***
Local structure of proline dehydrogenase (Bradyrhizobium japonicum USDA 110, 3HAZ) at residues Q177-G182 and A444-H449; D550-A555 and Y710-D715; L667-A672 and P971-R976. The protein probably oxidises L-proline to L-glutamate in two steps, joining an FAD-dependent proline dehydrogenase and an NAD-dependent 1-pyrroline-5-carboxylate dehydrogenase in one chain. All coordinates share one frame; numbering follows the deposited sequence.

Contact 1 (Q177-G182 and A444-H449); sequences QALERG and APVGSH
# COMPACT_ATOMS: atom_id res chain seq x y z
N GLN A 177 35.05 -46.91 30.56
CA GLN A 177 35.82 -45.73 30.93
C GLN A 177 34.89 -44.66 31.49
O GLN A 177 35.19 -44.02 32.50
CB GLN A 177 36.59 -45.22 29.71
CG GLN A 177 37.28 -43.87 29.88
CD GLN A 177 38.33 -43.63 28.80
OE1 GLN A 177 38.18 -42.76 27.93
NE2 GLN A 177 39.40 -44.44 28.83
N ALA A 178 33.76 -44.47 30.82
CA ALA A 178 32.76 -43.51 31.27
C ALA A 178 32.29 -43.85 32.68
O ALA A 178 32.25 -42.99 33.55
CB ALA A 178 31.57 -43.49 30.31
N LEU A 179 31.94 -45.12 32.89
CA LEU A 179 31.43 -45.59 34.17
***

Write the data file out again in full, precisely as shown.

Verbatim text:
Local structure of proline dehydrogenase (Bradyrhizobium japonicum USDA 110, 3HAZ) at residues Q177-G182 and A444-H449; D550-A555 and Y710-D715; L667-A672 and P971-R976. The protein probably oxidises L-proline to L-glutamate in two steps, joining an FAD-dependent proline dehydrogenase and an NAD-dependent 1-pyrroline-5-carboxylate dehydrogenase in one chain. All coordinates share one frame; numbering follows the deposited sequence.

Contact 1 (Q177-G182 and A444-H449); sequences QALERG and APVGSH
# COMPACT_ATOMS: atom_id res chain seq x y z
N GLN A 177 35.05 -46.91 30.56
CA GLN A 177 35.82 -45.73 30.93
C GLN A 177 34.89 -44.66 31.49
O GLN A 177 35.19 -44.02 32.50
CB GLN A 177 36.59 -45.22 29.71
CG GLN A 177 37.28 -43.87 29.88
CD GLN A 177 38.33 -43.63 28.80
OE1 GLN A 177 38.18 -42.76 27.93
NE2 GLN A 177 39.40 -44.44 28.83
N ALA A 178 33.76 -44.47 30.82
CA ALA A 178 32.76 -43.51 31.27
C ALA A 178 32.29 -43.85 32.68
O ALA A 178 32.25 -42.99 33.55
CB ALA A 178 31.57 -43.49 30.31
N LEU A 179 31.94 -45.12 32.89
CA LEU A 179 31.43 -45.59 34.17